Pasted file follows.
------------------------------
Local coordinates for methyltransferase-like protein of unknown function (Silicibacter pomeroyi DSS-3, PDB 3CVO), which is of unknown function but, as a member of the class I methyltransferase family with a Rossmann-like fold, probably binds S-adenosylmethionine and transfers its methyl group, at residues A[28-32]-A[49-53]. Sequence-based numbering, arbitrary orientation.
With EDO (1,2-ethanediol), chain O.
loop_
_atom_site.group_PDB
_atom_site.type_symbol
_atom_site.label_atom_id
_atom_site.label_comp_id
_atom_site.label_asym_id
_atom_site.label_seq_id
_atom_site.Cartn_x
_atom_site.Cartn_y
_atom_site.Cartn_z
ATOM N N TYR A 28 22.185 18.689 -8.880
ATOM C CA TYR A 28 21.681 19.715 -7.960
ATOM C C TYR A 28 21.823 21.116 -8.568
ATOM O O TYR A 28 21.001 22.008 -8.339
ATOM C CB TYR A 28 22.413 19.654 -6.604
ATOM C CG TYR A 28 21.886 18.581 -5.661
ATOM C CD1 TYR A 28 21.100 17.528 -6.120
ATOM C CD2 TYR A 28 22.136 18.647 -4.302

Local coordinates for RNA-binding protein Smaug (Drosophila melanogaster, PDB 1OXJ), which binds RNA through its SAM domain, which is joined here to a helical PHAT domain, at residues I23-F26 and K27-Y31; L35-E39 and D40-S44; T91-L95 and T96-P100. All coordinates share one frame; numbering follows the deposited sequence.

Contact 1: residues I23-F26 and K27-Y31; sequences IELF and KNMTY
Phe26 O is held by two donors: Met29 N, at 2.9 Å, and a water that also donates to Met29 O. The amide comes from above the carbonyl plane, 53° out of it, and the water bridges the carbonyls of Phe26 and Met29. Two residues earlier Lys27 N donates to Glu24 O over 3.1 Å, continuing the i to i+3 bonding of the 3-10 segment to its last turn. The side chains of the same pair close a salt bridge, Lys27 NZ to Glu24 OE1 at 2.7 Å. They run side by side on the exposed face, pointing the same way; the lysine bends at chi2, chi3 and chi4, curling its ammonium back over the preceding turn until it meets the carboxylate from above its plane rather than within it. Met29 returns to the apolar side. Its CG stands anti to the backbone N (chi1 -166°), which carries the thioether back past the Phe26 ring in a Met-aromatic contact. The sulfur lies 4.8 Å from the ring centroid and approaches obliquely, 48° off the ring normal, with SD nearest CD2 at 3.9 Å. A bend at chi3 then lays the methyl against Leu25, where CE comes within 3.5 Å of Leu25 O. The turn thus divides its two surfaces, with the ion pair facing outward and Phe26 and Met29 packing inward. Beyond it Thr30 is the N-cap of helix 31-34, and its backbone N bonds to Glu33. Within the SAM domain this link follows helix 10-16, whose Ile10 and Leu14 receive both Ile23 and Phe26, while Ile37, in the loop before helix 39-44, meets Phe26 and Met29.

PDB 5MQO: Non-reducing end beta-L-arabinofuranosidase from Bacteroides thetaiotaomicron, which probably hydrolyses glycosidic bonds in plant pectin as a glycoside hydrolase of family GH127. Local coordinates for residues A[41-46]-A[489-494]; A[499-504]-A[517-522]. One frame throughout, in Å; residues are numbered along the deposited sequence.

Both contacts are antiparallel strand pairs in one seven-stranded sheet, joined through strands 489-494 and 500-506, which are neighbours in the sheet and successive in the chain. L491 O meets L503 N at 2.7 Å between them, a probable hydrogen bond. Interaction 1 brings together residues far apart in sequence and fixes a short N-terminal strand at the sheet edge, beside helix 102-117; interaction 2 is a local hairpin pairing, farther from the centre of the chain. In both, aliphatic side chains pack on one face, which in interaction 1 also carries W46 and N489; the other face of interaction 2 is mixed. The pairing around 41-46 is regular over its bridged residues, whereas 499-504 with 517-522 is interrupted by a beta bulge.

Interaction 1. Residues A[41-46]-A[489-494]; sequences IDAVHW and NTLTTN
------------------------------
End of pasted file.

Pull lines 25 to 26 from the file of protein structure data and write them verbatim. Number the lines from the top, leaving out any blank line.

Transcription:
Both contacts are antiparallel strand pairs in one seven-stranded sheet, joined through strands 489-494 and 500-506, which are neighbours in the sheet and successive in the chain. L491 O meets L503 N at 2.7 Å between them, a probable hydrogen bond. Interaction 1 brings together residues far apart in sequence and fixes a short N-terminal strand at the sheet edge, beside helix 102-117; interaction 2 is a local hairpin pairing, farther from the centre of the chain. In both, aliphatic side chains pack on one face, which in interaction 1 also carries W46 and N489; the other face of interaction 2 is mixed. The pairing around 41-46 is regular over its bridged residues, whereas 499-504 with 517-522 is interrupted by a beta bulge.

Interaction 1. Residues A[41-46]-A[489-494]; sequences IDAVHW and NTLTTN